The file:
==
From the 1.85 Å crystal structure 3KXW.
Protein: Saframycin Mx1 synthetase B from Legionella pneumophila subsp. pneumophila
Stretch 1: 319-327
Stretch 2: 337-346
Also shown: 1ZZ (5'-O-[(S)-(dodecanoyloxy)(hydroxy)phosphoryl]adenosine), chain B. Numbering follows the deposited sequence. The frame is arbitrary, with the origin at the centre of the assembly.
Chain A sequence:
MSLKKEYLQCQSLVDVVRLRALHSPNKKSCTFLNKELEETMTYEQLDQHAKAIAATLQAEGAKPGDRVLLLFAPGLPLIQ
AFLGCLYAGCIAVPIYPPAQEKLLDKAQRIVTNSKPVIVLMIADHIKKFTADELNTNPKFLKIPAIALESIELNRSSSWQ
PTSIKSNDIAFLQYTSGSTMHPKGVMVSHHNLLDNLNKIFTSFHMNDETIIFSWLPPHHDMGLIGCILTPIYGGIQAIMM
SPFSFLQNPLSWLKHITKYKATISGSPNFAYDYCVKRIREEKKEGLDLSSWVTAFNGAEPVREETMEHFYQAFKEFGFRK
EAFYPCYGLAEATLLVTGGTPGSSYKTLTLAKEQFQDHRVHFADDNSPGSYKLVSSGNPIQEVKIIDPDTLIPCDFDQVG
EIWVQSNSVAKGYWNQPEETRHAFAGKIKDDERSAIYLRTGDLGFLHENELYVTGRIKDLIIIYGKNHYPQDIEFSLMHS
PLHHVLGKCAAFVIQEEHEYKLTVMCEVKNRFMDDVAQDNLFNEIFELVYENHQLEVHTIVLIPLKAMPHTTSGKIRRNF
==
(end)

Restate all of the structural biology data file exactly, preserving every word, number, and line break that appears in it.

From the 1.85 Å crystal structure 3KXW.
Protein: Saframycin Mx1 synthetase B from Legionella pneumophila subsp. pneumophila
Stretch 1: 319-327
Stretch 2: 337-346
Also shown: 1ZZ (5'-O-[(S)-(dodecanoyloxy)(hydroxy)phosphoryl]adenosine), chain B. Numbering follows the deposited sequence. The frame is arbitrary, with the origin at the centre of the assembly.
Chain A sequence:
MSLKKEYLQCQSLVDVVRLRALHSPNKKSCTFLNKELEETMTYEQLDQHAKAIAATLQAEGAKPGDRVLLLFAPGLPLIQ
AFLGCLYAGCIAVPIYPPAQEKLLDKAQRIVTNSKPVIVLMIADHIKKFTADELNTNPKFLKIPAIALESIELNRSSSWQ
PTSIKSNDIAFLQYTSGSTMHPKGVMVSHHNLLDNLNKIFTSFHMNDETIIFSWLPPHHDMGLIGCILTPIYGGIQAIMM
SPFSFLQNPLSWLKHITKYKATISGSPNFAYDYCVKRIREEKKEGLDLSSWVTAFNGAEPVREETMEHFYQAFKEFGFRK
EAFYPCYGLAEATLLVTGGTPGSSYKTLTLAKEQFQDHRVHFADDNSPGSYKLVSSGNPIQEVKIIDPDTLIPCDFDQVG
EIWVQSNSVAKGYWNQPEETRHAFAGKIKDDERSAIYLRTGDLGFLHENELYVTGRIKDLIIIYGKNHYPQDIEFSLMHS
PLHHVLGKCAAFVIQEEHEYKLTVMCEVKNRFMDDVAQDNLFNEIFELVYENHQLEVHTIVLIPLKAMPHTTSGKIRRNF